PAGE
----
Musica currently contains more than 200,000 multimedia links. The multimedia fields are designed to provide a fuller understanding of the piece: image of one page of the score, the text, its translation in several languages, a sound clip of a good interpretation and/or a video, a sound file of the correct pronunciation by a
native speaker of the language, a midi file, and links to pages external of the project. By the end of 2015, the Musica database contained more than 170,000 records, making it the leading virtual library of choral music in which all possible information about a score is available.

Since 2011, Musica has concentrated on the development of features allowing full interactivity with the actors of choral music. The choral world is able to contribute actively to its development through the linked online Musica Wiki, allowing every composer, publisher, conductor, musicologist, or choral music lover to leave comments, additional information and reports of experiences with the music, and to directly input their favorite pieces.

Musica is now a benefit of membership in ACDA. At the Eastern Division ACDA Conference in Boston in February, 2016, I will be joined by the Musica Board to present an Interest Session on the use of the Musica database with all of the features mentioned in this blog. I hope many of you will come and learn from the Musica team as they unfold the richness of this choral repertoire search engine and learning resource.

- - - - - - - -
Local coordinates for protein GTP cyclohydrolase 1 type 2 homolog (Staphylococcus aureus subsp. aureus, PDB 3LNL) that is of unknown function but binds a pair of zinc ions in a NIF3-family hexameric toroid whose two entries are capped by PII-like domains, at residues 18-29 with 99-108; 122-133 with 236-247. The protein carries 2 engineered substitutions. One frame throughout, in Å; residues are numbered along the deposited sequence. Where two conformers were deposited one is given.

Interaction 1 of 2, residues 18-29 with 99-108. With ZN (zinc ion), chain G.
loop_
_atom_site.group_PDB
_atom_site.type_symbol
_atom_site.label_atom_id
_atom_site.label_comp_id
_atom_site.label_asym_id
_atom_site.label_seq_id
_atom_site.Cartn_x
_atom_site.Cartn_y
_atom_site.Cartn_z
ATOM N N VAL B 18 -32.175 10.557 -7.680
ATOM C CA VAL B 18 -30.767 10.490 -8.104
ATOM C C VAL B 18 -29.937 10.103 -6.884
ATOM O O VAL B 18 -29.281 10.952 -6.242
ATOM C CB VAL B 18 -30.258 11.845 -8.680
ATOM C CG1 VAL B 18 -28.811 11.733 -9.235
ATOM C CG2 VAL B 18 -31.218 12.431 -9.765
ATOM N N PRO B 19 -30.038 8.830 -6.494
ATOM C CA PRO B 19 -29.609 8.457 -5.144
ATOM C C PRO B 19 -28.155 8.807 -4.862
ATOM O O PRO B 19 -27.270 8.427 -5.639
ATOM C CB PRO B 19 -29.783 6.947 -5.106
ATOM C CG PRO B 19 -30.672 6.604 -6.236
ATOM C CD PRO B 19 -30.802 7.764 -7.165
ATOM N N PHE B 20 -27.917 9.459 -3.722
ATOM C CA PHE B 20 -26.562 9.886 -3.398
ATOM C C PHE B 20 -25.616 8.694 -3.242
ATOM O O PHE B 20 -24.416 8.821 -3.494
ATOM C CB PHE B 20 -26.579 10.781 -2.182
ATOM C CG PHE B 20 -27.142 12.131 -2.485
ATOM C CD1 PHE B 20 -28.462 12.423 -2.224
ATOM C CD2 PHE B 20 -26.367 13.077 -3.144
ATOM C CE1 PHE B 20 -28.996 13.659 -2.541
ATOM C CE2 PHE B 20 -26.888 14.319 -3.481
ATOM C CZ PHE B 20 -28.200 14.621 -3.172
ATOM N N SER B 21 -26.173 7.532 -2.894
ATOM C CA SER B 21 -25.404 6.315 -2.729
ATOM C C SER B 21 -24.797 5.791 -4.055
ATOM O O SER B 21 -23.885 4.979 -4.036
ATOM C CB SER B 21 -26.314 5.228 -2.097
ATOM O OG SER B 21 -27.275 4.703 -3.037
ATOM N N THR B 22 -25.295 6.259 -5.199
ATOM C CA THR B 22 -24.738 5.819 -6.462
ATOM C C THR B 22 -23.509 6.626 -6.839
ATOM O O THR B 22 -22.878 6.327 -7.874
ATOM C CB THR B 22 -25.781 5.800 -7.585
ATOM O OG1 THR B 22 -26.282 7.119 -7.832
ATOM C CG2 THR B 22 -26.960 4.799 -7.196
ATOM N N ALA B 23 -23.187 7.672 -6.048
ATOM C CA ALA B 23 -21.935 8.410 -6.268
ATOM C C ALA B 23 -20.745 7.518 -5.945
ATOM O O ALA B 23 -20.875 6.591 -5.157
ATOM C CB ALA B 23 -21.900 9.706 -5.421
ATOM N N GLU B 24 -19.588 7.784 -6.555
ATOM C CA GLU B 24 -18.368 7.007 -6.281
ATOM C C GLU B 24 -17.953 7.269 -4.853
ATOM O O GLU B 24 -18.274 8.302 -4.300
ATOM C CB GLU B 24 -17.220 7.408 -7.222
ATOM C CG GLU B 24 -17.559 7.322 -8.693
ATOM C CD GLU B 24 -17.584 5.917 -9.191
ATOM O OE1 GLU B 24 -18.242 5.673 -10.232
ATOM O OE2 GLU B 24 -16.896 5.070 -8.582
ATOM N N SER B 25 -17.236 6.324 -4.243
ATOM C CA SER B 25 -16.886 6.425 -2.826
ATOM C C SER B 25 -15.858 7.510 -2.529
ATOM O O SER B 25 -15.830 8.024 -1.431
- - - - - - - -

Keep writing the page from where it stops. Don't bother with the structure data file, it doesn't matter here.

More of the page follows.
Tim Sharp is Executive Director of the American Choral Directors Association, the world’s largest association of choral conductors, students, scholars, composers, and choral industry representatives. Tim has pursued an aggressive agenda of strategic planning and progressive initiatives to keep the American Choral Directors Association energized and relevant in the 21st century. He represents choral activity in the United States to the International Federation for Choral Music, and appears regularly as guest conductor and clinician throughout the world. Tim is in his eighth season as Artistic Director of the Tulsa Oratorio Chorus, where critics characterized his performances as having “stunning power” and “great passion and precision”. In a recent review of the Tulsa Oratorio Chorus’ performance of Mozart’s Requiem, arts critic James Watts stated, “The Tulsa Oratorio Chorus, prepared by its artistic director Tim Sharp, was in excellent form, summoning up rafter-shaking power…and showing great sensitivity ….”

Reflections, Change, and Opportunity

Sal Cicciarella,
Together We Sing Chair

When reminiscing about my early days as a high school choral director, I remember anxiously waiting for two very important events: the closing of school for summer break, and finding choral catalog’s in my teacher’s mailbox–creating a summer long reading project of music choices.